Monday, February 10, 2014

Host Data

Network traffic data provides a wealth of insight into all of the traffic that has crossed the network. It is an excellent data source through which we can understand precisely what is traversing our networks. But what do we do when we need to understand something that may or may not have occurred on a host? For example, consider these questions:
  • Did the exploit that I just saw fly across the network succeed?
  • Did the malicious binary downloaded by host X successfully execute and maintain persistence?
  • What process on host X was responsible for the malicious command and control activity I just observed in the network traffic?
  • What activity was completed on the host to stage the data I just saw exfiltrated before it was sent out of the network?
The answers to these and other important questions come from the correlation of host data with network data. The network data is the data of record regarding what crosses the network. Once those bits and bytes disappear "over the hill" and make their way onto the host, we lose sight of them. This is where host data can provide us additional information to complete the picture and help us correlate information. Examples of host data include host-based intrusion detection systems (HIDS), anti-virus (AV), Windows security event logs, and others.

If we revisit the questions posed above, we can imagine answering them as follows:
  • The exploit destined for host X at time T1 (network data) successfully exploited process Z at time T2 on host X (host data).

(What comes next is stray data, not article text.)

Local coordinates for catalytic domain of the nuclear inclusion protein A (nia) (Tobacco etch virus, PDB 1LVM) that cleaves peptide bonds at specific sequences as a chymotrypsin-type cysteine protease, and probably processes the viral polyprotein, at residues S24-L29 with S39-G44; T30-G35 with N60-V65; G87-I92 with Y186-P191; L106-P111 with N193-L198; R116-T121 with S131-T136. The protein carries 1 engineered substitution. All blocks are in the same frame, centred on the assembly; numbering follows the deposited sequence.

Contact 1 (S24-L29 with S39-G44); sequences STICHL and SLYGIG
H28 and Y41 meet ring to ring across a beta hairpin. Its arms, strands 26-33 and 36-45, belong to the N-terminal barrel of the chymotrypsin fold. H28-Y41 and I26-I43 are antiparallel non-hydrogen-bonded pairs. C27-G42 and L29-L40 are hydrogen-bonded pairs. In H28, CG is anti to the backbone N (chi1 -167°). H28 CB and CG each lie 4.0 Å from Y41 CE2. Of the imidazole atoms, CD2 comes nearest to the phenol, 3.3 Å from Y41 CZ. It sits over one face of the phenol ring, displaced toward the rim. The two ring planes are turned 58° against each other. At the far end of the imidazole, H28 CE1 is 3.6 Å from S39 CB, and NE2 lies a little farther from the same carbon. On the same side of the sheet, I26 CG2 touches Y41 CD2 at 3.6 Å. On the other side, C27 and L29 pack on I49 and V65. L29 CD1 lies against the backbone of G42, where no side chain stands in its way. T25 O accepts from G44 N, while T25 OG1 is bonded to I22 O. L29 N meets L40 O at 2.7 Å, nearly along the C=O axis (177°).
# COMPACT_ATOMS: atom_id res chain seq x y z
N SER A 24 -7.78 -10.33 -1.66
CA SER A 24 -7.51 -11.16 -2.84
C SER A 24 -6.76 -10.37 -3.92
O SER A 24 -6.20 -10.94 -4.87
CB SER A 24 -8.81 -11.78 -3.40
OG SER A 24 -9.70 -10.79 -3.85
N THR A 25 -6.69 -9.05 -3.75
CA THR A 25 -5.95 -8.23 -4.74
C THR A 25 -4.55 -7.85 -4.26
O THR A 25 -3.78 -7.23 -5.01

• The malicious binary downloaded by host X at time T1 (network data) successfully executed on host X at time T2, runs as process Z, and as of time T3, is still maintaining persistence on host X (host data).
  • Process Z on host X (host data) initiated the malicious command and control traffic to site S observed at time T (network data).
  • Documents A, B, and C were compressed and encrypted by process Z into file F at time T1 on host X (host data). File F was exfiltrated from the network to site S at time T2 (network data).
That is a level of certainty and knowledge that is, unfortunately, all too rare in the security operations and incident response realms. That level of precision can only come from the timely and accurate correlation of host data with network data, as it requires different viewpoints to reconstruct. Pretty neat stuff.

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